Ambassador Lynch delivers remarks at WeLead Caribbean’s 5th Annual Women’s Empowerment Conference

Remarks as prepared
Ambassador Sarah-Ann Lynch
WeLead Caribbean 5th Annual Women’s Empowerment Conference
November 27, 2021

Her Excellency Arya Ali,
Ms. Kim Roxie, CEO of Lamik Beauty,
Distinguished members of the private sector,
Distinguished members of the diplomatic corps,
Members of the media,
Distinguished guests,
Ladies and Gentlemen,

Good evening! It’s wonderful to be with you at the 5th annual WeLead Caribbean women’s empowerment conference.  Where has the time gone? It seemed like just yesterday we were celebrating the third conference at the Arthur Chung Conference Center. I remember our discussions about the need for mentoring and for helping each other as women role models and leaders. And look what this year has brought. Over 200 signed up for this virtual event, and we’ve seen may organizations including the Women’s Chamber, the Black Entrepreneurs Association and the Oil and Gas Chamber established in Guyana, with women in leadership positions. Bravo!

The theme this year is especially close to my heart. “Herstory: Inspiring the Next Generation of Leaders” could not be closer to the U.S. priority for Guyana and the region. Building a future for our young people and a common vision of prosperity for all is something the United States fully supports. It’s the rich diversity that all ages bring to the table, on an equal playing field, that will make the best ideas a reality, with a healthy mix of innovation leading the way.

No matter what your background, your gender, age, ethnicity, family reputation, sexual identity, religion, political viewpoints, or disability, everyone deserves equal opportunities. One of the most enjoyable parts of my job is meeting energetic young Guyanese entrepreneurs. U.S. Embassies around the world spend time and resources highlighting the essential contributions that entrepreneurs make because we know they are the key to inclusive economic development. But they can’t succeed alone, as any successful entrepreneur will tell you.

Each successful company or chamber of commerce that wants to grow and strengthen its membership should have a strong mentoring program. Mentoring can take many forms, either a formal part of the organization, or a part of the membership protocol, with each company committed to having its own mentoring program. The American Chamber of Commerce in Guyana started a successful mentoring program last year, and the Women’s Chamber also focuses on mentoring. I know other organizations do, too. But without a method to build sustainability in the business sector, companies and chambers become clubs that have little chance for advancing diversity, equity and inclusion in the economy, and that will inevitably leave people behind.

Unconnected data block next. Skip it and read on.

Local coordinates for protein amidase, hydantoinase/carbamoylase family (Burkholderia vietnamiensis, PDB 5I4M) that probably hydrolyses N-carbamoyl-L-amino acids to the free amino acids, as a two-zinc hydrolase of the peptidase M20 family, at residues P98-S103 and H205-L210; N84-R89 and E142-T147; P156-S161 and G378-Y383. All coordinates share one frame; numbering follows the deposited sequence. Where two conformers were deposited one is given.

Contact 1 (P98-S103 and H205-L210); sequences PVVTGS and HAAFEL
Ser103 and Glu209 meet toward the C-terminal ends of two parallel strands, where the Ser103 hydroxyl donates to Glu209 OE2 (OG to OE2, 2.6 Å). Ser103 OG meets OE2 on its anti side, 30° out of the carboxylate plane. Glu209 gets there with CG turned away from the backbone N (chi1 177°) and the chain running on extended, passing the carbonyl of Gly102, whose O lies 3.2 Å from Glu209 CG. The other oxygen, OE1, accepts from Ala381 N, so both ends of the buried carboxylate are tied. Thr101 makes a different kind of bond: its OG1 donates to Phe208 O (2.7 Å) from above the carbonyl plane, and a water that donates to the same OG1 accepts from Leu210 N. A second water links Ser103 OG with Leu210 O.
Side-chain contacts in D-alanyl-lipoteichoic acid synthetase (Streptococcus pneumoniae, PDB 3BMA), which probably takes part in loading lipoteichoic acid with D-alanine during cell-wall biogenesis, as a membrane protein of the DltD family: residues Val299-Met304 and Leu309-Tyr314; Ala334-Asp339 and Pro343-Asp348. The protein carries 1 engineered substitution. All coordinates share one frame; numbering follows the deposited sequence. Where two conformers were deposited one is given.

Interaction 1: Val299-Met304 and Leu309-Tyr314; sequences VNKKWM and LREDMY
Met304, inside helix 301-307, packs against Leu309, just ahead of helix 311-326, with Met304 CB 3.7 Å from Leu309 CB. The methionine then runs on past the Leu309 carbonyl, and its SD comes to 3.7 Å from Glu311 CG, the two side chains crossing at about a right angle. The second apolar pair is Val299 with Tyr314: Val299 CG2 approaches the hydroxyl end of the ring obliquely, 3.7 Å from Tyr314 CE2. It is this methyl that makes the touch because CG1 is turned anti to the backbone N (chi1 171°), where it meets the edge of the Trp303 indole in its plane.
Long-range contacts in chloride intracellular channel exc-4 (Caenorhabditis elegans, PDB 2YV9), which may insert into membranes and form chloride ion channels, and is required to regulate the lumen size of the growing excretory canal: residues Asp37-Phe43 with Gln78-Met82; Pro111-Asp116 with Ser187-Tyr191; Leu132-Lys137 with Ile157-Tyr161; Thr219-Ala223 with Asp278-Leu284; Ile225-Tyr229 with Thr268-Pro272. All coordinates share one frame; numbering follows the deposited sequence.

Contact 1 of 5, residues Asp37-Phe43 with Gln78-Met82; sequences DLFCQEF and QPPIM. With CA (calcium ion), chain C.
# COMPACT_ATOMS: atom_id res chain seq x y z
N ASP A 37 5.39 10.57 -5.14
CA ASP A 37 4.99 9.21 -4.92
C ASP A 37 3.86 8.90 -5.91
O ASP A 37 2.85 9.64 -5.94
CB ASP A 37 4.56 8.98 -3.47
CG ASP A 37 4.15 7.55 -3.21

If Guyana is going to avoid the resource curse around oil and gas, mentoring MUST become a part of the norm.  Inclusive development is not easily legislated, but it can be practiced, and we are proud to see many American companies contributing so meaningfully to the development of their personnel working in Guyana.  Personal and professional development is more than just an individual responsibility, it has to come from a supportive environment that motivates people to perform to their highest level. Mentoring is not just good for the mentee, it’s good for the mentor. What better way to master the material than to teach it to someone else? You build your own leadership and communication skills. Mentoring is also good for companies. Research shows that organizations that have mentoring programs have better performing employees, lower rates of absence, and a better bottom line. There is so much wisdom and knowledge in this conference; let’s share our experience and help the next generation grow!

Through the U.S. Embassy, we have programs to help entrepreneurs realize their potential. The Academy for Women Entrepreneurs is one, whose local implementer is none other than the President of today’s proceedings, Ms. Abbigale Loncke, a successful entrepreneur herself. I understand the plans for this year’s Academy are just terrific. The Young Leaders of the Americas Initiative is another – both the fellowship and the online network.  And, last month we opened an American Corner, in partnership with the National Library.  We expect great things to emerge from that program, too. I encourage you to check the U.S. Embassy Facebook page to learn more about all these initiatives.

Lastly, I want to congratulate all the participants in today’s event for an important recognition of the power you have, both as an individual, but as a community, to help foster prosperity for all. It is my hope that by next year’s conference we will celebrate some dynamic and productive mentoring programs that are raising the standard of living for all sectors in society. Thank you very much, and I wish you a successful rest of the conference. Thank you.